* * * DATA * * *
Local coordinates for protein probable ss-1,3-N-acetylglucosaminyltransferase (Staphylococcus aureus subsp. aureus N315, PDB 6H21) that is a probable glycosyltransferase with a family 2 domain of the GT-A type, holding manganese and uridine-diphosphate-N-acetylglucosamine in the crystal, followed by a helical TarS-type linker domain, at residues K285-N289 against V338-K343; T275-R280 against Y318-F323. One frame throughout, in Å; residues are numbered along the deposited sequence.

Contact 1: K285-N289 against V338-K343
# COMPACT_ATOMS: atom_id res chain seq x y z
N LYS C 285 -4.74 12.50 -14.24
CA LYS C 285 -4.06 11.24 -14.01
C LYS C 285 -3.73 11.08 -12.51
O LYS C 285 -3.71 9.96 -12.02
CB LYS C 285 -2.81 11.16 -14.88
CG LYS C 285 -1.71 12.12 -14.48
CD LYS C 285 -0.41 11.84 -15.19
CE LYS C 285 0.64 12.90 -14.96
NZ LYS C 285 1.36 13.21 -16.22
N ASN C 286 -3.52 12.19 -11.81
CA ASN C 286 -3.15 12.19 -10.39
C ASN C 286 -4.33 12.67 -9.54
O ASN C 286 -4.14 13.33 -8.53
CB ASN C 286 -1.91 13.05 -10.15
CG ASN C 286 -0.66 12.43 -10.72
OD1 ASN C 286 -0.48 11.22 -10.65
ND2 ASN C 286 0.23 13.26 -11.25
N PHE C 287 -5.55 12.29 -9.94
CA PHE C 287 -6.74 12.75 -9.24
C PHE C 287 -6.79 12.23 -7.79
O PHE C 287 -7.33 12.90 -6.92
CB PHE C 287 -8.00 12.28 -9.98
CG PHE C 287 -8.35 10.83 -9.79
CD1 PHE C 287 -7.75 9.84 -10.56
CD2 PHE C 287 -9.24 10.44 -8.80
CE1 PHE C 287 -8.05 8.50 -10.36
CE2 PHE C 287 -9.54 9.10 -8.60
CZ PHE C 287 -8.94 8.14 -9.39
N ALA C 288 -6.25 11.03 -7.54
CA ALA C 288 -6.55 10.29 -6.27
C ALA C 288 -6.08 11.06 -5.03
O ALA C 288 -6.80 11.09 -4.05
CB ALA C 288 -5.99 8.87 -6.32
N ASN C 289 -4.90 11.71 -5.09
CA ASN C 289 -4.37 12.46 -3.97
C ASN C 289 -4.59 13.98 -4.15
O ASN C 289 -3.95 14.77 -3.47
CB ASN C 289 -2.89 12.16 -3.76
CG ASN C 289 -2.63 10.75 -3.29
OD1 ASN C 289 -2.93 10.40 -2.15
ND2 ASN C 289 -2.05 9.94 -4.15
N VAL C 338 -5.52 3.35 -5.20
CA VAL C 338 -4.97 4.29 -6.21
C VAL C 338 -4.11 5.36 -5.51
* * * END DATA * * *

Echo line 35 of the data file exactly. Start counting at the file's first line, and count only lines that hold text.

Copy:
O ALA C 288 -6.80 11.09 -4.05